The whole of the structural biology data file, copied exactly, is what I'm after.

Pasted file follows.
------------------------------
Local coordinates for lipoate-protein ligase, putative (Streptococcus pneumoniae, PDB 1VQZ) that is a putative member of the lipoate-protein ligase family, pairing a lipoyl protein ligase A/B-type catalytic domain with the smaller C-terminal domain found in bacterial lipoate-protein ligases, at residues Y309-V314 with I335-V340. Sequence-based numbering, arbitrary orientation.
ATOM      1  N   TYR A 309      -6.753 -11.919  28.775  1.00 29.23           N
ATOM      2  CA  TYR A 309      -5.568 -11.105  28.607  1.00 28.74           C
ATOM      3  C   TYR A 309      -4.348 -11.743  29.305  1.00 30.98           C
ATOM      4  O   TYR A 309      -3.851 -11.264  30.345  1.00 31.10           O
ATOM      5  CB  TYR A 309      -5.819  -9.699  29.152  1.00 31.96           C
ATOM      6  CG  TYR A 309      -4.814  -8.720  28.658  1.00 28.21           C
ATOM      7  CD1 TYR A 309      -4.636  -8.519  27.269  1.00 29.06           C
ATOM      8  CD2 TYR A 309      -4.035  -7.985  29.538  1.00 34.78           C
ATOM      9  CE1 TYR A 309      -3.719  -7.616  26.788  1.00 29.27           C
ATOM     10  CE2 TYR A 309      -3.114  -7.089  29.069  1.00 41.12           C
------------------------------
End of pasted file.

Local coordinates for lipoate-protein ligase, putative (Streptococcus pneumoniae, PDB 1VQZ) that is a putative member of the lipoate-protein ligase family, pairing a lipoyl protein ligase A/B-type catalytic domain with the smaller C-terminal domain found in bacterial lipoate-protein ligases, at residues Y309-V314 with I335-V340. Sequence-based numbering, arbitrary orientation.
ATOM      1  N   TYR A 309      -6.753 -11.919  28.775  1.00 29.23           N
ATOM      2  CA  TYR A 309      -5.568 -11.105  28.607  1.00 28.74           C
ATOM      3  C   TYR A 309      -4.348 -11.743  29.305  1.00 30.98           C
ATOM      4  O   TYR A 309      -3.851 -11.264  30.345  1.00 31.10           O
ATOM      5  CB  TYR A 309      -5.819  -9.699  29.152  1.00 31.96           C
ATOM      6  CG  TYR A 309      -4.814  -8.720  28.658  1.00 28.21           C
ATOM      7  CD1 TYR A 309      -4.636  -8.519  27.269  1.00 29.06           C
ATOM      8  CD2 TYR A 309      -4.035  -7.985  29.538  1.00 34.78           C
ATOM      9  CE1 TYR A 309      -3.719  -7.616  26.788  1.00 29.27           C
ATOM     10  CE2 TYR A 309      -3.114  -7.089  29.069  1.00 41.12           C